If you are unsure of how to proceed with an application for veterans disability benefits, ask for professional assistance so that you can submit your claim in a timely manner.

Avoiding a "Self Reported" Disability Claim Nightmare

1,200,100 Social Security Disability applications were filed in 1999 (48 percent or 579,000 were declined). In 2009, ten years later, 2,816,200 Social Security Disability applications were filed (and 65 percent or 1,830,530 were declined). The number of disability applications more than doubled while denials more than tripled. In one year, more than $23 TRILLION dollars of annualized benefits were lost.

In 2011, TRILLIONS of dollars in Insurer, Social Security and Veterans Administration disability claims will continue to be denied unnecessarily.

Disabled Americans diagnosed with serious medical and psychological illnesses are just beginning to process the enormity of the physical, emotional and financial challenges they will be facing. This is the worst imaginable time to be filing a disability claim.

Insufficient preparation and inadequate presentation of a long-term disability (LTD) claim form increases the likelihood that your application will be denied substantially, especially when it’s a claim for chronic fatigue or another “self-reported” (fibromyalgia, carpel tunnel) disability.

Review your LTD policy. Does it offer total disability benefits only or does it provide partial or residual (long-term partial disability) benefits so that you don’t have to be totally disabled to collect benefits? Hopefully it’s the latter. What’s the policy’s definition of partial disability? Does it state your inability to perform one or more of the material daily duties of your occupation and/or is there reference to performing the duties of your occupation in a reduced capacity?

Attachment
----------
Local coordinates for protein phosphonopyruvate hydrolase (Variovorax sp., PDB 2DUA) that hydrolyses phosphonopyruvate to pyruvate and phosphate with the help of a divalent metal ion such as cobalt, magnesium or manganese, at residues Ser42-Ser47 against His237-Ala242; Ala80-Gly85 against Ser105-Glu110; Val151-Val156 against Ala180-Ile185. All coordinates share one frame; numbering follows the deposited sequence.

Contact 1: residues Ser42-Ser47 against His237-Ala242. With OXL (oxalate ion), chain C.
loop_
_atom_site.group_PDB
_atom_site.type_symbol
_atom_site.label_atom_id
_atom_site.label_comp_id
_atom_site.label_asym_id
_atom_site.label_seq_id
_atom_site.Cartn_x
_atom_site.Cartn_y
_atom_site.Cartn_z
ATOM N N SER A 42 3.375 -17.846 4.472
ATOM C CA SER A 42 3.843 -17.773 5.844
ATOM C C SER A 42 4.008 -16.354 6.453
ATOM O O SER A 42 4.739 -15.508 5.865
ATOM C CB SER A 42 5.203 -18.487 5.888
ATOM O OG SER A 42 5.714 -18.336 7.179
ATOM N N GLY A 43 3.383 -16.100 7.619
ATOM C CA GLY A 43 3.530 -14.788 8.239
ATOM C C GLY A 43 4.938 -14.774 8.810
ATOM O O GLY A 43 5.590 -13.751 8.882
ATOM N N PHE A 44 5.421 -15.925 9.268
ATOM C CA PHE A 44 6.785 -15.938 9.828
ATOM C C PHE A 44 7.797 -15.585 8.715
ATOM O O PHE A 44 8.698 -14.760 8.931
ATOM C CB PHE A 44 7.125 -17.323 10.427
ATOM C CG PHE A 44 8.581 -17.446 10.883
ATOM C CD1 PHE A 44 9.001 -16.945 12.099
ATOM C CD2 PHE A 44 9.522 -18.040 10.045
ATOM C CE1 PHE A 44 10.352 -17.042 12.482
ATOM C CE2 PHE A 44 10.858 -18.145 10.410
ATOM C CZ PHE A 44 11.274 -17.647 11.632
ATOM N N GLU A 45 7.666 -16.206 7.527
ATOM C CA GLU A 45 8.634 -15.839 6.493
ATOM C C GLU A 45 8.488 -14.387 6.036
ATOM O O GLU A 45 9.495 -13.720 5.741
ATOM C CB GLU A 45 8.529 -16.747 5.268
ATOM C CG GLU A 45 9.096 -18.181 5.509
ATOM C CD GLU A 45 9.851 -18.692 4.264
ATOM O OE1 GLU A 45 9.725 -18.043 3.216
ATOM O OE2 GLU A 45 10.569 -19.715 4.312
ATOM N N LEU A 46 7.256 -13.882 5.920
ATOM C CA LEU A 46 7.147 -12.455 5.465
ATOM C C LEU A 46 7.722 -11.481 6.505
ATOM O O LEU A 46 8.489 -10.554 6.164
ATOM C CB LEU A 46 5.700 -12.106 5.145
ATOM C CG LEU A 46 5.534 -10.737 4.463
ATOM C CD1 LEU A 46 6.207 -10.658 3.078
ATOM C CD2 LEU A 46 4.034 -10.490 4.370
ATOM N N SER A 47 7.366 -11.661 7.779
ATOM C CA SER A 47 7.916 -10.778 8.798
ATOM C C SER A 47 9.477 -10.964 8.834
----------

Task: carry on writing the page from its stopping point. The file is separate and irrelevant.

For “self reported” disability claimants, we’d like to share some “tips” to improve your chances of collecting disability benefits.

TIP # 1: It’s been our experience, over a three-decade career specializing in the disability insurance business, that an improperly completed LTD claim form increases the chances of the claim being denied, even when the complete information is submitted to the insurer after the initial claim has been submitted. Remember you are applying for benefits to replace your lost wages. You’ll need to prepare your application for benefits with the same (or better) attention to details as when you applied for your job..

TIP #2: You will need to have a focused conversation with your physician about the specific ways in which you will need his or her cooperation as you navigate the LTD claim process. As noted: You absolutely, positively must have the complete cooperation of your physician as well as his or her agreement with you as to the extent of your disability. Complete documentation of your “self reported” disability, supported by irrefutable evidence from your treating physician(s) (who are recognized experts and authorities in the treatment of your specific condition is absolutely essential in the initial filing of your claim).